USC researchers and collaborators report a breakthrough to prevent damage to the jaw, a side effect suffered by some people undergoing treatment for cancer or osteoporosis.
The newly published research is an important step toward a cure for osteonecrosis of the jaw, which is a rare side effect caused by drugs commonly used to combat bone loss. It causes severe and persistent inflammation leading to loss of bone from the jaw and has no effective prevention or cure. The risk, though small, deters people from taking drugs needed to fight bone cancer or prevent fractures due to loss of bone density.
USC scientist Charles McKenna said the successful animal experiment, conducted by researchers at USC and UCLA, raises hope that physicians could adapt the new method to treat the condition in people.
"This is a condition that has been excruciatingly painful and difficult to treat for more than a decade," said McKenna, a professor of chemistry in the USC Dornsife College of Letters, Arts and Sciences and adjunct professor of pharmacology and pharmaceutical sciences in the USC School of Pharmacy. "We think our new approach may provide hope for the future", he said.
The new published findings appear in Bone. The authors are affiliated with the USC Center for Drug Discovery and Development at the Michelson Center for Convergent Bioscience, the UCLA School of Dentistry and a Pasadena-based startup biotech company, BioVinc LLC.
For years, physicians have prescribed a class of drugs called bisphosphonates (BPs) for metastatic bone cancer patients and to maintain bone density in osteoporosis patients. BPs include a range of compounds that share a remarkable ability to stick to bone like Velcro.
But when used in high doses in the cancer clinic, BP drugs sometimes have a terrible side effect causing necrosis in the jaw. The problem often occurs after a tooth is removed, the gap doesn't heal and the jaw begins to deteriorate.
Although the condition is very rare at the lower BP doses used to combat osteoporosis, many patients are avoiding the drugs altogether for fear of the side effects. The risk is low as the National Osteoporosis Foundation estimates incidence of osteonecrosis of the jaw due to BP used to treat osteoporosis to be between 1 in 10,000 and 1 in 100,000 people annually. Risk has been estimated to be much higher, about 3 percent of patients, at the BP dose used to treat cancer, McKennna said.
Nonetheless, more and more osteoporosis patients are willing to take their chances with the disease rather than risk the side effects. Surveys have shown the recent trend in reduced hip fractures among post-menopausal women may be reversing due to BP drug aversion.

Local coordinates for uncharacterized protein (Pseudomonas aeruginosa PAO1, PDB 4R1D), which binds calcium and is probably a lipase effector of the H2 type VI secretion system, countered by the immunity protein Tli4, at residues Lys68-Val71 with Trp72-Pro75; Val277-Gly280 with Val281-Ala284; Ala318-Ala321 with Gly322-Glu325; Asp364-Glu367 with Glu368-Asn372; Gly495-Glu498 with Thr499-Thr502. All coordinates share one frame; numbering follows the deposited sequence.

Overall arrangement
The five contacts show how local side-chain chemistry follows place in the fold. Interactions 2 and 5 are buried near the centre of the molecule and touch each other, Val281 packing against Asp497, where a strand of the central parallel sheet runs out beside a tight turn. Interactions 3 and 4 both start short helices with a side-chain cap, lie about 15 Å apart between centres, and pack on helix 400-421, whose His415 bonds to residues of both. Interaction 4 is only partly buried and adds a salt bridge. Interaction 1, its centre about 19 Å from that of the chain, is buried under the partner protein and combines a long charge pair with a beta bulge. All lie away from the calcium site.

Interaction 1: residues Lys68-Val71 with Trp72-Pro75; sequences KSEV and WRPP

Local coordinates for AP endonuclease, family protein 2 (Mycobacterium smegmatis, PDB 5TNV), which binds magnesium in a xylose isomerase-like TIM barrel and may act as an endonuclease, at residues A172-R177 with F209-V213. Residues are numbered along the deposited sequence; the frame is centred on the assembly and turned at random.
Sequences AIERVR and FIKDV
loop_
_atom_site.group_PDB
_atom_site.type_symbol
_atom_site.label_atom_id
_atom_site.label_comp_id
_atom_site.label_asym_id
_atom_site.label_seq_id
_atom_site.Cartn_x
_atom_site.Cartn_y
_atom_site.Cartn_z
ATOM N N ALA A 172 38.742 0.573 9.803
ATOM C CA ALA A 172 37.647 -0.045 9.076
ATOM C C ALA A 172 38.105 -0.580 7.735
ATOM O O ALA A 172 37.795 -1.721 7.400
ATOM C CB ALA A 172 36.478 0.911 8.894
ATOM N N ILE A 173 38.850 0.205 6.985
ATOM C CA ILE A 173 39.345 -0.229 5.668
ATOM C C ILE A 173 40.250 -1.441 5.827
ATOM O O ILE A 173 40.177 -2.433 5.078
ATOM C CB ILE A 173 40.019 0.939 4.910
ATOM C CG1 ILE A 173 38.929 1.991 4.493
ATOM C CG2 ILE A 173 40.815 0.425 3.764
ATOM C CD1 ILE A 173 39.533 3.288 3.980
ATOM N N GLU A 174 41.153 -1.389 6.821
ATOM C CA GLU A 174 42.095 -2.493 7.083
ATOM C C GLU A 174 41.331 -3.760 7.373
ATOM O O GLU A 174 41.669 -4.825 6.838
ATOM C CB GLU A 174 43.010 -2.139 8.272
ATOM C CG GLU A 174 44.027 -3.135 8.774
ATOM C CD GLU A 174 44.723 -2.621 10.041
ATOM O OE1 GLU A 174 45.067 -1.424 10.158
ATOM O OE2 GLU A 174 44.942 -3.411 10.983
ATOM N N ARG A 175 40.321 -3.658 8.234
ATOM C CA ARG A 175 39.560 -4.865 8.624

"The fear factor of this condition has led to severe underuse of bisphosphonates for osteoporosis so much so that we're seeing a rise in hip fractures in elderly people, aversion to bisphosphonates in oncology clinics and liability concerns in the dental office," McKenna said.
To solve the problem, McKennna devised an elegant solution. The research team used a different BP compound, an inactive compound that could be used locally in the mouth to push the BP drug from the jawbone while leaving undisturbed the useful drug in the rest of the skeleton.
Said McKenna: "Think of it as a way to fight fire with fire."
The scientists involved in the study used mice to test different BPs attached to fluorescent dyes. One color label coded the BP zoledronate, which is administered systemically to treat osteoporosis and cancer, while a different color labeled "rescue BP" coded a BP compound with similar bone affinity, but no biological activity. The researchers discovered that rescue BP injected into the jaw removed most of the BP drug causing the jaw bone tissue damage, clearing the way for the animal's natural healing process to repair the extraction site.
The new technique isn't ready for clinical use in humans yet. McKenna said BioVinc, which provided funding for the study via a National Institutes of Health small business research grant, will be responsible for advancing the treatment to commercial clinical use. Several of the authors of the study disclose a financial interest in BioVinc, a company specializing in "bone targeted therapeutics and diagnostics." McKenna is the company's academic founder.
USC's McKenna is a corresponding author of the study and other authors include Akishige Hokugo, Keiichi Kanayama, Shuting Sun, Kenzo Morinaga, QingQing Wu, Hodaka Sasaki, Hiroko Okawa, Courtney Evans and Ichiro Nishimura of the UCLA School of Dentistry; Frank H. Ebetino, Mark W. Lundy and Keivan Sadrerafi of BioVinc.
The study was supported by NIH/NIDCR grants (1R43DE025524, 2R44DE025524, R01DE022552, R21DE023410), NIH/NCRR grant (C06RR014529) and by the USC Dornsife college. Technical support was provided by the UCLA Translational Pathology Core Laboratory (TPCL) and Matthew J. Schibler of UCLA.